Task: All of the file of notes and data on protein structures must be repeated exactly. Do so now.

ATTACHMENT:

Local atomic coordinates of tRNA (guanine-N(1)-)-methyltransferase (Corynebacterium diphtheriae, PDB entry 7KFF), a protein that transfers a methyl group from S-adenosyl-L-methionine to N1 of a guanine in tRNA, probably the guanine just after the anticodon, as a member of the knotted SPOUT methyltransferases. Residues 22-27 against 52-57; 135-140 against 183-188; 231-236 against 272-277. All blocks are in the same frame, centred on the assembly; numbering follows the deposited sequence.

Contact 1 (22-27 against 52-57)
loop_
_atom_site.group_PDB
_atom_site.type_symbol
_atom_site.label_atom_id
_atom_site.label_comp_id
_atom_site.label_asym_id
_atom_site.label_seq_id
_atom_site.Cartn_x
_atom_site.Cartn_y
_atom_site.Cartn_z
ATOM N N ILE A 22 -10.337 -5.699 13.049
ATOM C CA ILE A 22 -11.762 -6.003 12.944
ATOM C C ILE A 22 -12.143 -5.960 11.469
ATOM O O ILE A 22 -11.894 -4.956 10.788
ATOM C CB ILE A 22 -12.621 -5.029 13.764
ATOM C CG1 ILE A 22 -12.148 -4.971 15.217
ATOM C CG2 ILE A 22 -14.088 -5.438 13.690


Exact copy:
Local atomic coordinates of tRNA (guanine-N(1)-)-methyltransferase (Corynebacterium diphtheriae, PDB entry 7KFF), a protein that transfers a methyl group from S-adenosyl-L-methionine to N1 of a guanine in tRNA, probably the guanine just after the anticodon, as a member of the knotted SPOUT methyltransferases. Residues 22-27 against 52-57; 135-140 against 183-188; 231-236 against 272-277. All blocks are in the same frame, centred on the assembly; numbering follows the deposited sequence.

Contact 1 (22-27 against 52-57)
loop_
_atom_site.group_PDB
_atom_site.type_symbol
_atom_site.label_atom_id
_atom_site.label_comp_id
_atom_site.label_asym_id
_atom_site.label_seq_id
_atom_site.Cartn_x
_atom_site.Cartn_y
_atom_site.Cartn_z
ATOM N N ILE A 22 -10.337 -5.699 13.049
ATOM C CA ILE A 22 -11.762 -6.003 12.944
ATOM C C ILE A 22 -12.143 -5.960 11.469
ATOM O O ILE A 22 -11.894 -4.956 10.788
ATOM C CB ILE A 22 -12.621 -5.029 13.764
ATOM C CG1 ILE A 22 -12.148 -4.971 15.217
ATOM C CG2 ILE A 22 -14.088 -5.438 13.690